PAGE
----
|Khmer Rouge's 'chief ideologue', foreign minister and head of state face charges of crimes against humanity [Reuters]
A top Khmer Rouge leader on trial at Cambodia's war crimes court has been confronted with dramatic footage in which he defends the regime's bloody purges and calls the victims "traitors".
Prosecutors told the court on Tuesday that the clip from the 2009 documentary "Enemies of the People" showed the 1970s movement had a policy of killing enemies and those it regarded as disloyal.
Nuon Chea, known as "Brother Number Two" and seen as the regime's chief ideologue, showed no emotion as the short clip of him was shown on the second day of opening statements in the trial at the UN-backed court in Phnom Penh.
"If these traitors were alive, the Khmers as a people would have been finished so I dare to suggest our decision was the right one," Nuon Chea tells a Cambodian journalist in the clip.
"If we had shown mercy to the people, the nation would have been lost."
Also on trial are Ieng Sary, the regime's former foreign minister, and Khieu Samphan, a former head of state. Like Nuon, Ieng, 86, and Khieu, 80, avow innocence.
But Andrew Cayley, the prosecutor, said the trio could not solely blame Pol Pot, the Khmer Rouge's late leader, for the atrocities perpetrated by the regime. Up to two million people are estimated to have been killed between 1975 and the Khmer Rouge's removal from power by a Vietnamese invasion in 1979.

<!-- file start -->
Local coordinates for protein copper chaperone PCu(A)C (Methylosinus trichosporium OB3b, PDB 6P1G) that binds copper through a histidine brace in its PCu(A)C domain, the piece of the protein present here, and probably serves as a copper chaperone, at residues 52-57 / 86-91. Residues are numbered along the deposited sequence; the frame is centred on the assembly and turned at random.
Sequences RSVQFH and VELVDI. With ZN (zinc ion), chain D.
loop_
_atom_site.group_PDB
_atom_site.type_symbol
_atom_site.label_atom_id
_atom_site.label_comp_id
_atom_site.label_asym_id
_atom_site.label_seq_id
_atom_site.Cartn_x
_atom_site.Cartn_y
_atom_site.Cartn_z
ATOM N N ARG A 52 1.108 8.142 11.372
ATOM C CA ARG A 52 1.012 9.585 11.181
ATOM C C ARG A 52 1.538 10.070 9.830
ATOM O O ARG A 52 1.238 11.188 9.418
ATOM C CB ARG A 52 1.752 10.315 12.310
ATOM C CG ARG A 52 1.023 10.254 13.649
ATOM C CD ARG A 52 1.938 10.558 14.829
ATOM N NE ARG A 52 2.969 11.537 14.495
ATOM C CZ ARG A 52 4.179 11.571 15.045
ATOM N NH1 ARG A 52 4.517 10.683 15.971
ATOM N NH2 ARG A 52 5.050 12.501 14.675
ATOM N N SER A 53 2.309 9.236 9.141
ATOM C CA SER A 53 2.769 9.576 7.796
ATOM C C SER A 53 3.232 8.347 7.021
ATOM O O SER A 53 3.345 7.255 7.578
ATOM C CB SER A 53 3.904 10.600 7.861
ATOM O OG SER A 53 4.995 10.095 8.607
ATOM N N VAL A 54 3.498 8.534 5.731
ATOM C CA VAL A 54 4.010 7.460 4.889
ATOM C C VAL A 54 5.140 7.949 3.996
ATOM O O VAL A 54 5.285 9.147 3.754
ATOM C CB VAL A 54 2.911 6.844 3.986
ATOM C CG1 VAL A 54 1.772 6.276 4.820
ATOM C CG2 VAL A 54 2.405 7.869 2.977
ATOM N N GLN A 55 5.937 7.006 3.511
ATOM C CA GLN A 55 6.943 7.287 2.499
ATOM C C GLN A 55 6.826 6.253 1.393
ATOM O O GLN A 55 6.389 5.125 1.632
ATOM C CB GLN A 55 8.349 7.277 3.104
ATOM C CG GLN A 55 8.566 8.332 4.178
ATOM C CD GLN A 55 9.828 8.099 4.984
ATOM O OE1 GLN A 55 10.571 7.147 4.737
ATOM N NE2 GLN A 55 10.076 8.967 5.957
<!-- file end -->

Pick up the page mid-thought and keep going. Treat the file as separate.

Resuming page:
"To this day, Nuon Chea insists that the people they murdered... were all enemies or traitors," Cayley said of the mass executions.
“The accused cannot credibly claim they did not know and had no control over the crimes that occurred'' when the group ruled what they called Democratic Kampuchea, he said.
Nuon Chea said the accusations against him were false.
"Whatever has been indicated in the opening statements is not true. My position in the revolution was to serve the interest of the nation and the people," he said.
The long-awaited case, the tribunal's second and most important, is seen as vital to healing wounds in the still-traumatised nation.
Missing from the courtroom is a fourth accused Khmer Rouge leader, Ieng Thirith, dubbed the regime's "First Lady" and the only female leader to be charged by the court. Ieng was ruled unfit for trial last week because she has dementia.
Led by "Brother Number One" Pol Pot, who died in 1998, the Khmer Rouge emptied cities, abolished money and religion and wiped out nearly a quarter of Cambodia's population in a bid to create an agrarian utopia.
Owing to fears that not all of the accused, who are in their 80s and suffer from various medical ailments, will live to see a verdict, the court recently split their complex case into a series of smaller trials.
The UN-backed tribunal, which was established in 2006, has tried just one case, convicting Kaing Guek Eav, known as Duch, the former head of the regime's notorious S-21 prison, last July and sentencing him to 35 years in prison for war crimes, crimes against humanity and other offenses.
Cayley said Duch would be a key witness in the case against Nuon Chea and his co-defendants.